Challenging the myth of “free” housing on First Nations reserves
The Discourse debunks the mistaken idea that Indigenous communities don’t pay for their homes
We’ve been getting a lot of comments that First Nations should “just pay” for their homes.
But housing on reserves isn’t free.
Every community manages housing differently and each has different combinations of private ownership, rentals and community-managed housing:
We aim to be transparent about our reporting and the sources we use. So here are the data and sources behind the video:
Homeownership rates and subsidized housing numbers
- Statistics Canada, 2016 Census data and Canadian Mortgage and Housing Corporation custom tabulation data were provided to us upon request. We’ve made it shareable here. See tabs two and three for highlighted numbers used in the video and tabs four and five for 2011 and 2006 data.
- Canadian Mortgage and Housing Corporation, 2012 Evaluation of the First Nations Market Housing Fund “Homeownership rates in some First Nations with their own housing programs (including some of the larger communities) are over 80-85% according to information on their websites. Some of these programs include band financial assistance to enable band members to purchase their homes as well as arrangements with lenders for mortgage loans for market-based housing.” (page 18)
First Nations with taxation laws
- First Nations Tax Commission This list indicates 149 First Nations but hasn’t yet been updated to include two new taxing communities, the Sakimay First Nation and the Mistawasis First Nation. We’ve added them to our list of 151 First Nations here.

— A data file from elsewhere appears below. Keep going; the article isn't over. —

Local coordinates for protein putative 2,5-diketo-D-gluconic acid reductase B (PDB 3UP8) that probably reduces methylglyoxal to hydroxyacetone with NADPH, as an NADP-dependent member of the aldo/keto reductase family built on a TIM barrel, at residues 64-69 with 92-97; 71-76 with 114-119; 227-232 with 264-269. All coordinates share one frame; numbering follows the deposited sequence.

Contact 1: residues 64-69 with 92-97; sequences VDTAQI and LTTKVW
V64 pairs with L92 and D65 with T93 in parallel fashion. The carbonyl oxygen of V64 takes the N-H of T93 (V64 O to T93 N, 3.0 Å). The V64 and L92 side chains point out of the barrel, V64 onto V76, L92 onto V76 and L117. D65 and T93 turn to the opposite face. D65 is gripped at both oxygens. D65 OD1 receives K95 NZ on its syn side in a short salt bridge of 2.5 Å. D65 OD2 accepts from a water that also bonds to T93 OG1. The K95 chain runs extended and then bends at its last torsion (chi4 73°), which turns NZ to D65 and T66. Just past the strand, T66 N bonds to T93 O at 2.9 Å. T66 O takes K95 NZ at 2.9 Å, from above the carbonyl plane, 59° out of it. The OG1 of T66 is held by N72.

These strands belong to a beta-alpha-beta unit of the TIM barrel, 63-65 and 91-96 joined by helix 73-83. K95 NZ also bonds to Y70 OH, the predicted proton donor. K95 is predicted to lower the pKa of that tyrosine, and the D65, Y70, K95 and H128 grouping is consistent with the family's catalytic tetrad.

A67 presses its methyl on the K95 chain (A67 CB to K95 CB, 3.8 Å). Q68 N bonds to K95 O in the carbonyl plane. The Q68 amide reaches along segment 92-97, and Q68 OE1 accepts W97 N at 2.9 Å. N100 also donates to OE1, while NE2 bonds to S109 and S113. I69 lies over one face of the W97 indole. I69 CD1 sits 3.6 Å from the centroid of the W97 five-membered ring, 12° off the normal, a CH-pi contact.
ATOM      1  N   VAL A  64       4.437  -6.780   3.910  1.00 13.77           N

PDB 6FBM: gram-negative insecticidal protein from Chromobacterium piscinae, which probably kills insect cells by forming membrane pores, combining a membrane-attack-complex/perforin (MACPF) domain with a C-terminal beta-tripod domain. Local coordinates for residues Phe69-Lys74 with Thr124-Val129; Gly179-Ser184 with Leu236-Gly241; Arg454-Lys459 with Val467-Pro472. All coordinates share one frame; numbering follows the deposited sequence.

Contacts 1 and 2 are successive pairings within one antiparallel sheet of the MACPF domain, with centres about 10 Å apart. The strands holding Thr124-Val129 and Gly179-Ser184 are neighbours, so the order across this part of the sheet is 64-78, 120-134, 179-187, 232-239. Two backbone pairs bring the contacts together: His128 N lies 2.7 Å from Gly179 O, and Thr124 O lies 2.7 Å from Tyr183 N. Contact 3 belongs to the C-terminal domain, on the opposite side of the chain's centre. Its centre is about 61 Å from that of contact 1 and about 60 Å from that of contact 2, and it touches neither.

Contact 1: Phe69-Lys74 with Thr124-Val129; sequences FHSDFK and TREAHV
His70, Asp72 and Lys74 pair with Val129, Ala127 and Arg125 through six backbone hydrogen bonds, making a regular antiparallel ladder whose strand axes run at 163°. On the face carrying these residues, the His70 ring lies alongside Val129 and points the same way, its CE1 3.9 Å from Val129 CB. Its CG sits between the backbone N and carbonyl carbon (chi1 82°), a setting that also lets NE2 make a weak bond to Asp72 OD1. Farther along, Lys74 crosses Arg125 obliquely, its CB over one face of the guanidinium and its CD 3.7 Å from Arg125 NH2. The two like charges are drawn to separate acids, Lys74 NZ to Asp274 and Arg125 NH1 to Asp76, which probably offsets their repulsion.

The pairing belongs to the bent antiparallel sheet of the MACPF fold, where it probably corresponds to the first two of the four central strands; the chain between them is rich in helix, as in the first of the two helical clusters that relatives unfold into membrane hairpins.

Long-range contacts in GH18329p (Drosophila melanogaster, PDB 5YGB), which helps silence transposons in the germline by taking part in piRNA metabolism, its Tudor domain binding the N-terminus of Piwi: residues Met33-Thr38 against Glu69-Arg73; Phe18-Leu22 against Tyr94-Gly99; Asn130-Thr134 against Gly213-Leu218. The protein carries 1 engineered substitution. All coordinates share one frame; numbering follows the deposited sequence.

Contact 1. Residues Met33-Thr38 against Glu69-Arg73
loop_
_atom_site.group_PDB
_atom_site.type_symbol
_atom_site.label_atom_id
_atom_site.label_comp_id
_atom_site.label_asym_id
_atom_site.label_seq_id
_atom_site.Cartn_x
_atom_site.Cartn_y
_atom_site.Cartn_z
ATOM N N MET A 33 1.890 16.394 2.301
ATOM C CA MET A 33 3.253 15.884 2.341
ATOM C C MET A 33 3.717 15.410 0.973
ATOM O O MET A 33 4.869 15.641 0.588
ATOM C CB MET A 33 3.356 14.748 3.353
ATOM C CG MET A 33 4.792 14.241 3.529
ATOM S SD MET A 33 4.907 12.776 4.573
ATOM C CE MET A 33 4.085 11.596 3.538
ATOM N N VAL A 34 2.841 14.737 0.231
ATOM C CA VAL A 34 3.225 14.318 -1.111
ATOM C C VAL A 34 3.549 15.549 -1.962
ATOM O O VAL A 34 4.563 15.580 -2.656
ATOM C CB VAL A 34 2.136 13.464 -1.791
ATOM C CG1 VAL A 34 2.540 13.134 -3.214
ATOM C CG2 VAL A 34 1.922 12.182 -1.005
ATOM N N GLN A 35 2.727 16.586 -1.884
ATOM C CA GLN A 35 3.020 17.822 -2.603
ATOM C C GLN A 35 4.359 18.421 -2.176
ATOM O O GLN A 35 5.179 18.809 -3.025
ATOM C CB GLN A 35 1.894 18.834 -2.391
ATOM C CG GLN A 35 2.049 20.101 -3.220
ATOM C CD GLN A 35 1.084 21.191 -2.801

Statistics Canada’s definition of subsidized housing.
Here are some sample housing policies and strategies on First Nations reserves. These may not be the most recent policies but they offer a glimpse into some of the different ways in which First Nations manage housing on reserve. Some First Nations see housing as a treaty right and offer the community’s homes at no rent to their members. However, housing still has to be paid for by the community using other funds and their own source revenues.
- Sumas First Nation, BC (An example of various payment structures for rental units)
- Mohawks of the Bay of Quinte, ON (80 to 85 per cent of the housing in Tyendinaga is owned by residents)
- Fisher River Cree Nation, MB (The Fisher River Cree Nation “has always taken a strong position that housing is a treaty right” and therefore doesn’t charge its members rent if they live on reserve, according to its 2010 policy)
- Westbank First Nation, BC (A housing strategy that shares how they hope to distribute social housing)
- Beecher Bay First Nation, BC (Members can construct private homes through private financing)
This story is part of ongoing coverage looking at First Nations housing on reserve. Follow Francesca Fionda and Wawmeesh Hamilton’s coverage with hashtag #FirstNationsHousing and subscribe to the data newsletter and reconciliation newsletter.
This piece was edited by Robin Perelle. The Discourse’s executive editor is Rachel Nixon.